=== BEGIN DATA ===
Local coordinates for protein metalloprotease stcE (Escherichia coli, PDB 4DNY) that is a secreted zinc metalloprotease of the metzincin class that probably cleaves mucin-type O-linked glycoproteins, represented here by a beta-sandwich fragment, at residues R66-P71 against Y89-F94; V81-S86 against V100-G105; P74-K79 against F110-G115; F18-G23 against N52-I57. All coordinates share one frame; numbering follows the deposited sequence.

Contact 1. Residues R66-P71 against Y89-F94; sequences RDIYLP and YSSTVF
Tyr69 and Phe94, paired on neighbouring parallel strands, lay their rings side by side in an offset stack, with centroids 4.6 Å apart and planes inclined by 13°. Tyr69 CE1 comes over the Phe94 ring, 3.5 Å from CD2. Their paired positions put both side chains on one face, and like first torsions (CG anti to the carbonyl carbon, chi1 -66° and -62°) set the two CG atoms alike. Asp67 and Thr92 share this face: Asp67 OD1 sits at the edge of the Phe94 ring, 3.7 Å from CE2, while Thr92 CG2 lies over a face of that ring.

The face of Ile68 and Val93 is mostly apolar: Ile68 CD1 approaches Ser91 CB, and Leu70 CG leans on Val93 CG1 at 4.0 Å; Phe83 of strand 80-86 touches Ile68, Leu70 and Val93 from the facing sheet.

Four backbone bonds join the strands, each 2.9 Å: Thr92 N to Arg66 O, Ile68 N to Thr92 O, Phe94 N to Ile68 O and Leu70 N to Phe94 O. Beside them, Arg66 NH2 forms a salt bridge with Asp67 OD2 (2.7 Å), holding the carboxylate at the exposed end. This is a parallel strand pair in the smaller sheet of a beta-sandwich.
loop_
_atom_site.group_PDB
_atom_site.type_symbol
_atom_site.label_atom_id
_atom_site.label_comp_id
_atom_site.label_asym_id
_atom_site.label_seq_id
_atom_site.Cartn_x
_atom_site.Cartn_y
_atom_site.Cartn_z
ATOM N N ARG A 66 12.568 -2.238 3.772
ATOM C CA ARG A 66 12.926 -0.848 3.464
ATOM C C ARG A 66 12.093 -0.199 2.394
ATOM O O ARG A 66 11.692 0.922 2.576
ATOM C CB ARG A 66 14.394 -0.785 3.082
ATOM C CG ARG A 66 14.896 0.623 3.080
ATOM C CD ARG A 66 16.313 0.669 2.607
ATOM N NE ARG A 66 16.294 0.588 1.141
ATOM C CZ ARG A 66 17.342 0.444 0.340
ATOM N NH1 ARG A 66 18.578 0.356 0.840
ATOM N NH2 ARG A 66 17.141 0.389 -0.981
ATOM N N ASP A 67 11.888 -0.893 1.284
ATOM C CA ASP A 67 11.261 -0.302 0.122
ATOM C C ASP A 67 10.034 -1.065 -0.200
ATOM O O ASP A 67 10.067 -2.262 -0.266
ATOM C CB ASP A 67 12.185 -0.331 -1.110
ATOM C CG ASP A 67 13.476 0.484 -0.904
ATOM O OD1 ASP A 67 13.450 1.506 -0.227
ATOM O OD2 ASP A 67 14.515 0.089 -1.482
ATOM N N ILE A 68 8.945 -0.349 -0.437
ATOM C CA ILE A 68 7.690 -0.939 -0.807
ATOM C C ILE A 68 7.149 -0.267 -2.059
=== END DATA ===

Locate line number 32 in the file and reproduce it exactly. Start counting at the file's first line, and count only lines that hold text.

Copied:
ATOM C CG ASP A 67 13.476 0.484 -0.904